December 25, 2013 2 Comments
For Whom Wealth Matters
This is a biography of Bill Gates by James Wallace and Jim Erickson.It focuses on the early years of Bill Gates and Microsoft.
I have just now finished the book and recommend it if you are interested in his early formative years in Lakeside,his early moneymaking attempts,his forming a software company with Paul Allen during his Harvard days,his early tendency to just get a product out of the door etc, you might find the book useful.
The book also highlights Bill’s weaknesses such as his squeaky voice,dandruff,poor personal hygiene,poor people skills,a compulsive need to win no matter the cost and no matter the trivialness of the contest.etc
The book will also allow you to glimpse the drive and determination that made Microsoft what it is today and propelled Gates to the top of the Forbes List.With Bill business always came first and you will get to see the hard ball Bill played to make Microsoft numero-uno in software,
But be warned,the book is dated and stops with Windows 3.0.So read it for the focus on the eairly years.
August 21, 2013 Leave a comment
Bill Gates believes that the mind has a lot of “unused bandwidth ” that can be filled in while the eyes are just wandering around.
So he had a giant map of the world pasted on the ceiling of his study, so he could look up at the map whenever he took a break from the computer. He also put up a map of Africa on the wall of his garage so his eyes could sweep over it while getting in and out of his car.
Maps might not be quite our thing,to each their own,but why not surround ourselves with the sort of things we would rather know more of ?Just tap the unused bandwidth?
August 17, 2013 Leave a comment
“There is a tide in the affairs of men, which, taken at the flood, leads on to fortune.Omitted, all the voyage of their life is bound in shallows and in miseries. On such a full sea are we now afloat, and we must take the current when it serves, or lose our ventures.”
This is the quote from Shakespeare’s Julius Caesar that Paul Allen used to persuade Bill Gates to quit Harvard and set up their own software company.
Right from their school days Paul Allen and Bill Gates believed in the possibility of a PC in every house.The arrival of the Altair 8080 convinced Paul that the time was right to take a plunge.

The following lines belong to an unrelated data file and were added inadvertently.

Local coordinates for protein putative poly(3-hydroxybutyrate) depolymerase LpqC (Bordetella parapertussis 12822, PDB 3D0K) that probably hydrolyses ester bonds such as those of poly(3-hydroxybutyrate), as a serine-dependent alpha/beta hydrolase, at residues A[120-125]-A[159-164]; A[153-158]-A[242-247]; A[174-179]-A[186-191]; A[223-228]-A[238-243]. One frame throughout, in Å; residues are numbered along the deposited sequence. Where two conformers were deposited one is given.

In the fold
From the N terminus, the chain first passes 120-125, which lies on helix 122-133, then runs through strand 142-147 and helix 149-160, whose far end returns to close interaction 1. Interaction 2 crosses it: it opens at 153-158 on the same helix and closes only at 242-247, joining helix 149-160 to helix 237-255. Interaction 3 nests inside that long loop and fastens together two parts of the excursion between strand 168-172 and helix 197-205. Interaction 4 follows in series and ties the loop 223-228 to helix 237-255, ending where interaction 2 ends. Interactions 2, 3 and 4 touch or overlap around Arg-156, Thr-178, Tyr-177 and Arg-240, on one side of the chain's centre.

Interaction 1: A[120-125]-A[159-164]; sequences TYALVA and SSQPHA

The rest is history.So there’s something to allowing yourself to be swept along by historic currents.
January 23, 2013 2 Comments
If you are inclined to follow the news reporting of the WEF-2013,do so by all means but don’t take everything that is said seriously.
There might be something as the wisdom of the crowds,but the “wisdom” gained from the sound bytes generated from some of the billionaires and the financial ,political and academic elite gathered at Davos,Switzerland may not be the most accurate.
The predictions that emanate from Davos always have a ring of plausibility to them because of the credibility of the speakers. But all too often they fall short. Here is one example: Bill Gates has made the pilgrimage to the Alps for more than a decade and made a series of somewhat famous – or infamous – predictions in that time.When asked about Google back in 2003, he didn’t have an upbeat outlook on the company’s future nor its founders. “These Google guys, they want to be billionaires and rock stars and go to conferences and all that,” Gates said. “Let us see if they still want to run the business in two to three years.”
To the left are other such projections. Not all turned out wrong,but even people who got one thing right got other things wrong.So watch the Alpine scenery and the power show,go to Switzerland if you must ,these days its become pretty cheap,but don’t take everything you hear as serious investment advice.